Friday, February 23, 2018

My Review of Brave by Rose McGowan

First the book description:

"My life, as you will read, has taken me from one cult to another. BRAVE is the story of how I fought my way out of these cults and reclaimed my life. I want to help you do the same." -Rose McGowan

A revealing memoir and empowering manifesto – A voice for generations

Rose McGowan was born in one cult and came of age in another, more visible cult: Hollywood.

In a strange world where she was continually on display, stardom soon became a personal nightmare of constant exposure and sexualization. Rose escaped into the world of her mind, something she had done as a child, and into high-profile relationships. Every detail of her personal life became public, and the realities of an inherently sexist industry emerged with every script, role, public appearance, and magazine cover. The Hollywood machine packaged her as a sexualized bombshell, hijacking her image and identity and marketing them for profit.

Hollywood expected Rose to be silent and cooperative and to stay the path. Instead, she rebelled and asserted her true identity and voice. She reemerged unscripted, courageous, victorious, angry, smart, fierce, unapologetic, controversial, and real as f*ck.

BRAVE is her raw, honest, and poignant memoir/manifesto—a no-holds-barred, pull-no-punches account of the rise of a millennial icon, fearless activist, and unstoppable force for change who is determined to expose the truth about the entertainment industry, dismantle the concept of fame, shine a light on a multibillion-dollar business built on systemic misogyny, and empower people everywhere to wake up and be BRAVE .

My Review:
How do you review a memoir about being a sexual abuse survivor?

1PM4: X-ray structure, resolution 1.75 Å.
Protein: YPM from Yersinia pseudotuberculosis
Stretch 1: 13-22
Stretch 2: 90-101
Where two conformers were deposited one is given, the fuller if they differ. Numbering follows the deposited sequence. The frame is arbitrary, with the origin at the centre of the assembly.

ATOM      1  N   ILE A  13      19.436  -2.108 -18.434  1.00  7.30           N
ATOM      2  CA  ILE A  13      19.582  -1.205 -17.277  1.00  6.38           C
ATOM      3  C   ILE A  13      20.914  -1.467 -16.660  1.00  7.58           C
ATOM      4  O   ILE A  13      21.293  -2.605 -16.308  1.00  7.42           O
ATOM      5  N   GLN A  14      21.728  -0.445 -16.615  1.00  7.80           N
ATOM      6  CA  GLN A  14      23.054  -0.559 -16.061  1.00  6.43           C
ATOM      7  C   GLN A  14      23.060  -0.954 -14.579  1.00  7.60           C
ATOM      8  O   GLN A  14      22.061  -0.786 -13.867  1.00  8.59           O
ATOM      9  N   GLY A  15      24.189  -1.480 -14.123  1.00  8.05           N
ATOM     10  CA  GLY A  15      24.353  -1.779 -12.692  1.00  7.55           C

I’ll start by saying the book was well written. My only complaint about the actual writing is that Rose shares her first experience (of many) of sexual assault in the very last chapter. I wish she had placed it at the beginning of the book instead.

As for Rose herself she is a fascinating person. I was not aware that she is European and not American. She does an excellent job of nailing sexist attitudes in Hollywood and how it shapes culture about how women are viewed. The beauty and diet industry is basically created by Hollywood. Even how we view each other in relationships is created by Hollywood. But I don't quite hate men as much as Rose seems to. I understand why she does after the life she has had, but I can't imagine having so much anger inside of me.

However I have issues with Rose's personality. First of all, she thinks very highly of herself. I’ve never met someone who is an abuse victim that seems to think she’s smarter, more talented, and generally better than every person she encounters but Rose is a snob and a half. She also seems to think she was a sexual icon equal to the likes of Marilyn Monroe. Where I come from she was considered a B-list actress and not quite the sex symbol she seems to think she was.

Most of the book was about her life before going vocal about Weinstein who she calls the Monster. This was actually only a small part of the book as most of it was how Rose got to the point of meeting Weinstein. I really liked those parts. She explains why she continued with acting even though she seemed to hate it. Her life growing up in a cult and coming to America was fascinating.

However Rose is not as self aware as she thinks. She talks about having depression but never talks about her biggest issue which is PTSD. I had really hoped the book would be more about how to recover from abuse but Rose barely talks about it. I also had hoped Rose would talk more about her decision to come out about Weinstein after all these years. Rose seems to completely ignore the fact that she took a settlement from him so she would stay silent. Why did she do that? If it was explained then I must have missed it. Because of these things I only gave the book Photobucket

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